Ermo, directed by Zhou Xiaowen, China 1994
Ermo, a peasant, industrious and self-assertive; married with one son; sexually frustrated because husband is impotent for years; feels unwanted and becomes passionate about money, in the era of reforms (1980s-90s), the going ethos is, in Deng Xiao-ping’s words, “to be rich is glorious”; sells baskets and “twisty noodles” that she makes when her husband is not giving her the attention she needs; sets her mind on buying a 29-inch colored TV for her son and sells her blood for cash; has an extramarital affair with her neighbor who is a truck driver and opens her eyes to what money can buy; buys the TV as a status symbol to validate her life’s worth (perhaps the same way a male child validates a woman’s worth in traditional Chinese family)
Chief, Ermo’s husband; used to be in charge of the village (commune) in the days of Mao era, although still called “chief” by villagers out of politeness; physically weak and sexually impotent; dependent on Ermo as the family’s breadwinner, but disagrees with her views on money and wealth
Blindman (Xiazi)a truck driver with a deep pocket and ready cash; married with a daughter; loses physical attraction to his wife and becomes enamored with Ermo living next door; makes himself and his truck available to Ermo when she needs a ride to town; finds a job for her in the city and secretly subsidizes her salary; attempts to marry Ermo and to control her with his money; tells Ermo “Money is nothing without a son”; frustrated by Ermo’s strong will to be financially independent; visits prostitutes after his illicit affair with ermo is over; gets beat up by pimps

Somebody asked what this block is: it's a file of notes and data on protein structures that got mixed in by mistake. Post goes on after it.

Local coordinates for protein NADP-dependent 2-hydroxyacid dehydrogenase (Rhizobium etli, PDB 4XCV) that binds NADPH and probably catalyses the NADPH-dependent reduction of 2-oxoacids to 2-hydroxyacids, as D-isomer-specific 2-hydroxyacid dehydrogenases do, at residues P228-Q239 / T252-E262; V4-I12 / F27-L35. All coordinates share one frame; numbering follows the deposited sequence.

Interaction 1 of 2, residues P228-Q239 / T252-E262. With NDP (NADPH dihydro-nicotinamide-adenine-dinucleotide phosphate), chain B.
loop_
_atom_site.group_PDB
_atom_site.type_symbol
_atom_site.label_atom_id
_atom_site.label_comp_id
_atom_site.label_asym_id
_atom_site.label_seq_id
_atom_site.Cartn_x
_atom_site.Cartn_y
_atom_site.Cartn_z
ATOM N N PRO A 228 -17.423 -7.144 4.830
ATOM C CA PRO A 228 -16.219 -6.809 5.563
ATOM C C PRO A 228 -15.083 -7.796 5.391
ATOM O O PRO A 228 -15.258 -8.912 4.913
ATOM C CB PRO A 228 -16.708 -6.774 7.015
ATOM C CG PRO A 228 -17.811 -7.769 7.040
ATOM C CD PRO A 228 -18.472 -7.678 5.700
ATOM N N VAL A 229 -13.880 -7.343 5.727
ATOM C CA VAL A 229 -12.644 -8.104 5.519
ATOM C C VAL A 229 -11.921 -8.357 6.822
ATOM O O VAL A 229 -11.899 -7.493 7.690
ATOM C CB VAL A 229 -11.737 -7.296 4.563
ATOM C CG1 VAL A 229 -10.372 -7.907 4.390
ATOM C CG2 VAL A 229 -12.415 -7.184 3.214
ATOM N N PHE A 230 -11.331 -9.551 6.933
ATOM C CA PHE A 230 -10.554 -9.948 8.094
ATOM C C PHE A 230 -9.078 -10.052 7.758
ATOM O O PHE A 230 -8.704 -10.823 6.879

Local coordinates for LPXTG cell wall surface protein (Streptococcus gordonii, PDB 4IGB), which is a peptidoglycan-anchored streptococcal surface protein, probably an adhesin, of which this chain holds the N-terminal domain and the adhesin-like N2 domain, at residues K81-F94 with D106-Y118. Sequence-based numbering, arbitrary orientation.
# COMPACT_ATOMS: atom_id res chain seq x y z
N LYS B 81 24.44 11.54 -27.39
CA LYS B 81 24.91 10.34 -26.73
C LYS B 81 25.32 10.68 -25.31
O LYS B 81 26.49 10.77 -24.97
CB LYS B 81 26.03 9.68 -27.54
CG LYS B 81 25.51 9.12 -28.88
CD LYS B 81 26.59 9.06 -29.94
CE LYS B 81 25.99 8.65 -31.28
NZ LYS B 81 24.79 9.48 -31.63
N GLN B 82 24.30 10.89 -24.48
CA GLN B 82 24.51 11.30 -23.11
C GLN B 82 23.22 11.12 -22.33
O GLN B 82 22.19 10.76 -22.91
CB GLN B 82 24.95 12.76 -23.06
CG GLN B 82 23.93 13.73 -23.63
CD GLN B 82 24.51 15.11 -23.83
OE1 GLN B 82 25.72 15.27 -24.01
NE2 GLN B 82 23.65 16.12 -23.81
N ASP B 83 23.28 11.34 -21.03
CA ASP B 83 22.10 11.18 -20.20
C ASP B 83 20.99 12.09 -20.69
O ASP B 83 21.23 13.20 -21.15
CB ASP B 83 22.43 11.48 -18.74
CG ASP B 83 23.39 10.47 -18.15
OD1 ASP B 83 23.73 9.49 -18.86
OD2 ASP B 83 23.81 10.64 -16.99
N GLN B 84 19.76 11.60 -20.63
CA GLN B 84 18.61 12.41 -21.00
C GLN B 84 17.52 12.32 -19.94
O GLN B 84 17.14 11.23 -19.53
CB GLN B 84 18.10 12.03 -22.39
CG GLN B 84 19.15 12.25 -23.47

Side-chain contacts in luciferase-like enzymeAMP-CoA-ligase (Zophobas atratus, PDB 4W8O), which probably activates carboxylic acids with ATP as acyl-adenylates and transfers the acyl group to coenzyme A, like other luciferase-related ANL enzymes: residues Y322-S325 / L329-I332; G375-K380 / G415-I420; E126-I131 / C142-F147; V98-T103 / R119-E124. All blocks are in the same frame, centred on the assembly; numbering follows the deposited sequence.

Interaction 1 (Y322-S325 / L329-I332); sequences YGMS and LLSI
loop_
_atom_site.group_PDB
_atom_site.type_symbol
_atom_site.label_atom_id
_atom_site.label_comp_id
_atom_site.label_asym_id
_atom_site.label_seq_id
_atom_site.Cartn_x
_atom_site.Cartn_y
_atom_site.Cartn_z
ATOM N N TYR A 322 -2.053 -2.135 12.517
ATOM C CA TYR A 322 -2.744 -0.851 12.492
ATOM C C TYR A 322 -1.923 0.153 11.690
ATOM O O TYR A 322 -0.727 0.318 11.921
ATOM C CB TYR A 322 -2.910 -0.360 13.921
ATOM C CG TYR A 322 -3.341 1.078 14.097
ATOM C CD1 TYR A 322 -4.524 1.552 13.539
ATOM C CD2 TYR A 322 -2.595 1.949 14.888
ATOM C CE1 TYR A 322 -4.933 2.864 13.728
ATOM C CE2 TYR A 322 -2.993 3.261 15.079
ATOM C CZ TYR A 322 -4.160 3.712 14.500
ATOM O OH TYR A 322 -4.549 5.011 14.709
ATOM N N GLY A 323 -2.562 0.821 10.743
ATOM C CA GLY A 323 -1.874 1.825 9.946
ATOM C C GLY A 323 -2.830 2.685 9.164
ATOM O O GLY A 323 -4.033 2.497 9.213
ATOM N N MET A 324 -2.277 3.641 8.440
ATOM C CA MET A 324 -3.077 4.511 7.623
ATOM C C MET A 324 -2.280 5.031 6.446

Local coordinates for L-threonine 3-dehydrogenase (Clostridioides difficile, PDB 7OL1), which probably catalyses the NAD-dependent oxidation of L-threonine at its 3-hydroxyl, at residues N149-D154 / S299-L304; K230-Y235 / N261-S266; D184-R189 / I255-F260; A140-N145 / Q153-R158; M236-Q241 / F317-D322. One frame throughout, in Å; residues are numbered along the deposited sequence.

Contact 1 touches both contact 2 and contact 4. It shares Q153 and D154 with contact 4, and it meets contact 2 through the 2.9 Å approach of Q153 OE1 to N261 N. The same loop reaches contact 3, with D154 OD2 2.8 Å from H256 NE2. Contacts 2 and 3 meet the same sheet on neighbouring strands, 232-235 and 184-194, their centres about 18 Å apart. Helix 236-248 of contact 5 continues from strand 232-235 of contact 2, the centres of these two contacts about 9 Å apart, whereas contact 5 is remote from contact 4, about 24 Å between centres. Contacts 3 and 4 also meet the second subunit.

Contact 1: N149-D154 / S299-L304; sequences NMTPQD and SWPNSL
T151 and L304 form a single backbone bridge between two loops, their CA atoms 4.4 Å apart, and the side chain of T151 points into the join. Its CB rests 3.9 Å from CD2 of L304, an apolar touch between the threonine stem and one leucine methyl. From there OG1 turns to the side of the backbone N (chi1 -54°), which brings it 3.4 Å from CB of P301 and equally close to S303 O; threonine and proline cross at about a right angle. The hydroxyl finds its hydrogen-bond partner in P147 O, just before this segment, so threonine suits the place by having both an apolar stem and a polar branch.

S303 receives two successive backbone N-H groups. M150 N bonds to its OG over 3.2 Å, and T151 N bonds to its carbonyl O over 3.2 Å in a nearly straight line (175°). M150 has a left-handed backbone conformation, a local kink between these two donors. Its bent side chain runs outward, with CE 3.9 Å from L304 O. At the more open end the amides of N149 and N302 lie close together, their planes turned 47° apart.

Blindman’s wife, unattractive and slightly overweight; does not work, a full time home-maker; feels inadequate because she does not have a son, like Ermo; often antagonizes Ermo by referring to her husband’s impotence; feels important when she permits Ermo’s son to watch TV in her house; unsuspecting of the affair between her neighbor and her husband
Tiger, nick-name for Ermo’s only son, about the same age as the neighbor’s daughter; often goes to watch TV at the neighbor’s home despite his mother’s words that he should not go; when stopped, asks Ermo to buy him a TV bigger and better


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